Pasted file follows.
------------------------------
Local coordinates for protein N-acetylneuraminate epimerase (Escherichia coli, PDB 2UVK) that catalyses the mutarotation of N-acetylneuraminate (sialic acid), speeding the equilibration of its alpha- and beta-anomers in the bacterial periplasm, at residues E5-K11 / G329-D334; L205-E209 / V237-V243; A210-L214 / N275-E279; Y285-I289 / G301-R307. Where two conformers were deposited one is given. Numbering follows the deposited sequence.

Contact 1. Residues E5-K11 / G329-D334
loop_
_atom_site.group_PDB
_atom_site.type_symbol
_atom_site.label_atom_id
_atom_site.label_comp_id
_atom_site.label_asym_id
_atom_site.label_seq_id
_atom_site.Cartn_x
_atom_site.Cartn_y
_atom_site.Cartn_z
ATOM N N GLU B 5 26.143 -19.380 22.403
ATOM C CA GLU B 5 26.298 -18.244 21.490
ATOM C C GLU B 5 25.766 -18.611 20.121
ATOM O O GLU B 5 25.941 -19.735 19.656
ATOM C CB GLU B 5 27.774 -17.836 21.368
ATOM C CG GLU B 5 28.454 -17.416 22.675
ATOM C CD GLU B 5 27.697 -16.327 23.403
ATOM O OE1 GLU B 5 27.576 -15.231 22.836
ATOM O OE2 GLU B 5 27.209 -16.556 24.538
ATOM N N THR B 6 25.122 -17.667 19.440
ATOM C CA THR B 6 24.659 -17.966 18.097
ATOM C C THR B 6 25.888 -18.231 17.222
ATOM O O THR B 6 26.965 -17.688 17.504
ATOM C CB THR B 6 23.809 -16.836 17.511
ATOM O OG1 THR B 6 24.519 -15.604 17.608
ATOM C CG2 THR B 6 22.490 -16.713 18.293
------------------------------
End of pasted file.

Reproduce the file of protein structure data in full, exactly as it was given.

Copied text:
Local coordinates for protein N-acetylneuraminate epimerase (Escherichia coli, PDB 2UVK) that catalyses the mutarotation of N-acetylneuraminate (sialic acid), speeding the equilibration of its alpha- and beta-anomers in the bacterial periplasm, at residues E5-K11 / G329-D334; L205-E209 / V237-V243; A210-L214 / N275-E279; Y285-I289 / G301-R307. Where two conformers were deposited one is given. Numbering follows the deposited sequence.

Contact 1. Residues E5-K11 / G329-D334
loop_
_atom_site.group_PDB
_atom_site.type_symbol
_atom_site.label_atom_id
_atom_site.label_comp_id
_atom_site.label_asym_id
_atom_site.label_seq_id
_atom_site.Cartn_x
_atom_site.Cartn_y
_atom_site.Cartn_z
ATOM N N GLU B 5 26.143 -19.380 22.403
ATOM C CA GLU B 5 26.298 -18.244 21.490
ATOM C C GLU B 5 25.766 -18.611 20.121
ATOM O O GLU B 5 25.941 -19.735 19.656
ATOM C CB GLU B 5 27.774 -17.836 21.368
ATOM C CG GLU B 5 28.454 -17.416 22.675
ATOM C CD GLU B 5 27.697 -16.327 23.403
ATOM O OE1 GLU B 5 27.576 -15.231 22.836
ATOM O OE2 GLU B 5 27.209 -16.556 24.538
ATOM N N THR B 6 25.122 -17.667 19.440
ATOM C CA THR B 6 24.659 -17.966 18.097
ATOM C C THR B 6 25.888 -18.231 17.222
ATOM O O THR B 6 26.965 -17.688 17.504
ATOM C CB THR B 6 23.809 -16.836 17.511
ATOM O OG1 THR B 6 24.519 -15.604 17.608
ATOM C CG2 THR B 6 22.490 -16.713 18.293